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Untitled, from the Hannah Wilke Monument

© Marsie, Emmanuelle, Damon and Andrew Scharlatt, Hannah Wilke Collection & Archive, Los Angeles / Licensed by VAGA at Artists Rights Society (ARS), NY

Image downloads are for educational use only. For all other purposes, please see our Obtaining and Using Images page.

Untitled, from the Hannah Wilke Monument

© Marsie, Emmanuelle, Damon and Andrew Scharlatt, Hannah Wilke Collection & Archive, Los Angeles / Licensed by VAGA at Artists Rights Society (ARS), NY

Image downloads are for educational use only. For all other purposes, please see our Obtaining and Using Images page.

Hannah Wilke

American, 1940-1993

Untitled, from the Hannah Wilke Monument, 1976

colored chewing gum on cardboard mounted on painted wood

each cardboard support (10 total): 7 x 5 inches (17.78 x 12.7 cm); secondary support (wood): 16 3/4 x 27 3/4 inches (42.54 x 70.48 cm); framed: 17 3/8 x 28 3/8 inches (44.1325 x 72.0725 cm)

Collection Albright-Knox Art Gallery, Buffalo, New York

Gift of the artist, 1976

1976:10.1-10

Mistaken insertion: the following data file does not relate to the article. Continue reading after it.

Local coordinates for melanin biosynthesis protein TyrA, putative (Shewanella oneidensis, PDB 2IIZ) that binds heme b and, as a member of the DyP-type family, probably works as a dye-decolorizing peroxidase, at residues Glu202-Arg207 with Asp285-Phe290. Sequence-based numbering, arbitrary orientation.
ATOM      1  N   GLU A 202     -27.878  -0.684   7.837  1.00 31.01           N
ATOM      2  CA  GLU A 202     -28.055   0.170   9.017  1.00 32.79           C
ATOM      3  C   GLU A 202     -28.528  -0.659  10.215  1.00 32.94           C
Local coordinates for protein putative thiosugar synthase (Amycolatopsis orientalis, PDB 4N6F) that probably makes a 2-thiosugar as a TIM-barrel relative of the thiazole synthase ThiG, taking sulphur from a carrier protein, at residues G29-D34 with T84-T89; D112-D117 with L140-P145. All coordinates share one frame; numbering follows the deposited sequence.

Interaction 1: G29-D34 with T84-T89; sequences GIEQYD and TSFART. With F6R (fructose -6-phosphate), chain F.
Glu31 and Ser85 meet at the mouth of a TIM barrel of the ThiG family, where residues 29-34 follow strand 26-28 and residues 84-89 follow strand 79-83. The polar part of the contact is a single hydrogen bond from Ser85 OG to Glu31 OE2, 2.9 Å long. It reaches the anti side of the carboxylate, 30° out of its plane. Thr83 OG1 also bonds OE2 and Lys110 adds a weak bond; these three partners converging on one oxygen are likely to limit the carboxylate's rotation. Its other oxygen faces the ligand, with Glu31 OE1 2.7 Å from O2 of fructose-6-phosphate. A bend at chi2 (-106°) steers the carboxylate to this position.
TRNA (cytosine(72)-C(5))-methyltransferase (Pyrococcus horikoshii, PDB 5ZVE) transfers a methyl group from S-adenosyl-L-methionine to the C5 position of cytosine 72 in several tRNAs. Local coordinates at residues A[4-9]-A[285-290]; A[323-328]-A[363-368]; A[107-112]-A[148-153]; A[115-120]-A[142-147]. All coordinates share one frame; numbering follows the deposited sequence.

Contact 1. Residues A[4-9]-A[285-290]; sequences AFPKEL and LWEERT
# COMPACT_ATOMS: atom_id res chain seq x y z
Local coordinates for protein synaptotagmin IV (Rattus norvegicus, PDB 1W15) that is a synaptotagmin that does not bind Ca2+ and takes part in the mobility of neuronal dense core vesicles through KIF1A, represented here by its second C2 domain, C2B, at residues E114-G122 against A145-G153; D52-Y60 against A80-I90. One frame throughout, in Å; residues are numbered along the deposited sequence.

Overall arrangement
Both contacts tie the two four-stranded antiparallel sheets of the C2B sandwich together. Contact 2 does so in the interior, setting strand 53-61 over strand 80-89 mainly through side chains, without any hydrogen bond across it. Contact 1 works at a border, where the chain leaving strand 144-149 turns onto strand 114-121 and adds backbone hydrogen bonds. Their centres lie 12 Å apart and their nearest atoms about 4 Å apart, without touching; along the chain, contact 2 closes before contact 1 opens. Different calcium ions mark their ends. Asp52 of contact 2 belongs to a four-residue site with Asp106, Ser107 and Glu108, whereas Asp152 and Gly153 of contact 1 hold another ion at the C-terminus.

More Details

Inscriptions

signature, dated; inscription / lower right / 4 for the 4th 1976 Hannah Wilke 10
inscription

Provenance

donated by the artist to the Albright-Knox Art Gallery, September 1976

Class

Sculpture

Work Type

Construction (sculpture)

This information may change due to ongoing research. Glossary of Terms

Hannah Wilke examined and challenged notions of femininity, feminism, and sexuality through her intense, unapologetic depiction of the female body. Untitled from the Hannah Wilke Monument is both the product and documentation of Wilke’s nine-hour performance called “My Country-‘tis of Thee” at the Albright-Knox on the occasion of the United States Bicentennial on July 4, 1976. The performance, in which Wilke transformed a patriotic into a matriarchic theme, involved the local community. She created three twelve-foot photographs of herself appearing bare-breasted and stoic as a goddess figure emulating Augustus Saint-Gaudens's Eight Caryatid Figures flanking the Albright-Knox’s Delaware Stairs. She then gave willing participants fruit-flavored bubble gum to chew and return to her, which she shaped into a series of abstract, organic forms affixed to index cards that were placed over the photographs. Wilke intended the vaginal shapes of these small sculptures to interrupt the viewer’s gaze and ultimately bring attention to his or her relationship with the imagery and the objectification of the female body. Decades later, Wilke’s highly personal, aggressive, and political work endures as a strong symbol that continues to confront social boundaries.

Label from One Another: Spiderlike, I Spin Mirrors, March 7–June 1, 2014

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